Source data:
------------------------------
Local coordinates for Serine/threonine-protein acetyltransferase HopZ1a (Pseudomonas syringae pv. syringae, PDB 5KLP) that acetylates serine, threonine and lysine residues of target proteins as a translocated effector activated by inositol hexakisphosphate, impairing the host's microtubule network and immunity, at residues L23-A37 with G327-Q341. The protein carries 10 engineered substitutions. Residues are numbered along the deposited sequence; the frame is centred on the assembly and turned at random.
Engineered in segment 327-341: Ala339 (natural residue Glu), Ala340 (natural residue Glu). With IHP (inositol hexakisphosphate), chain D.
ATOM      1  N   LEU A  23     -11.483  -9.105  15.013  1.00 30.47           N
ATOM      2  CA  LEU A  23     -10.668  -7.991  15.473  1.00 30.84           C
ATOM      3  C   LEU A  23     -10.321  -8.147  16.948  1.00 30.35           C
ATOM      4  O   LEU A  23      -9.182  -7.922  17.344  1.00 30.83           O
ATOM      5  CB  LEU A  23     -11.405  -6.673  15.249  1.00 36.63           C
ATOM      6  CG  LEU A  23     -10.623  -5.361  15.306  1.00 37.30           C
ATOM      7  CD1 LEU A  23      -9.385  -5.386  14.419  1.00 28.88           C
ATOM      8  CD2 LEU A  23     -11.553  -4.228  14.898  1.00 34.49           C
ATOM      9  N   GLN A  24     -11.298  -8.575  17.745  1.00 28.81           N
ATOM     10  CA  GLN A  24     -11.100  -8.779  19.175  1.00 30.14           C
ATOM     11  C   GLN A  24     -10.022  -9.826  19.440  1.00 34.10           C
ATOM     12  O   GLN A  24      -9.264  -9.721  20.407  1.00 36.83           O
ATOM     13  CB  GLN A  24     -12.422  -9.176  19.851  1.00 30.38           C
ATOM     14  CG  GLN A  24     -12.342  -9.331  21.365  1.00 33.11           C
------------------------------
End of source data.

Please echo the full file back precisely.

Local coordinates for Serine/threonine-protein acetyltransferase HopZ1a (Pseudomonas syringae pv. syringae, PDB 5KLP) that acetylates serine, threonine and lysine residues of target proteins as a translocated effector activated by inositol hexakisphosphate, impairing the host's microtubule network and immunity, at residues L23-A37 with G327-Q341. The protein carries 10 engineered substitutions. Residues are numbered along the deposited sequence; the frame is centred on the assembly and turned at random.
Engineered in segment 327-341: Ala339 (natural residue Glu), Ala340 (natural residue Glu). With IHP (inositol hexakisphosphate), chain D.
ATOM      1  N   LEU A  23     -11.483  -9.105  15.013  1.00 30.47           N
ATOM      2  CA  LEU A  23     -10.668  -7.991  15.473  1.00 30.84           C
ATOM      3  C   LEU A  23     -10.321  -8.147  16.948  1.00 30.35           C
ATOM      4  O   LEU A  23      -9.182  -7.922  17.344  1.00 30.83           O
ATOM      5  CB  LEU A  23     -11.405  -6.673  15.249  1.00 36.63           C
ATOM      6  CG  LEU A  23     -10.623  -5.361  15.306  1.00 37.30           C
ATOM      7  CD1 LEU A  23      -9.385  -5.386  14.419  1.00 28.88           C
ATOM      8  CD2 LEU A  23     -11.553  -4.228  14.898  1.00 34.49           C
ATOM      9  N   GLN A  24     -11.298  -8.575  17.745  1.00 28.81           N
ATOM     10  CA  GLN A  24     -11.100  -8.779  19.175  1.00 30.14           C
ATOM     11  C   GLN A  24     -10.022  -9.826  19.440  1.00 34.10           C
ATOM     12  O   GLN A  24      -9.264  -9.721  20.407  1.00 36.83           O
ATOM     13  CB  GLN A  24     -12.422  -9.176  19.851  1.00 30.38           C
ATOM     14  CG  GLN A  24     -12.342  -9.331  21.365  1.00 33.11           C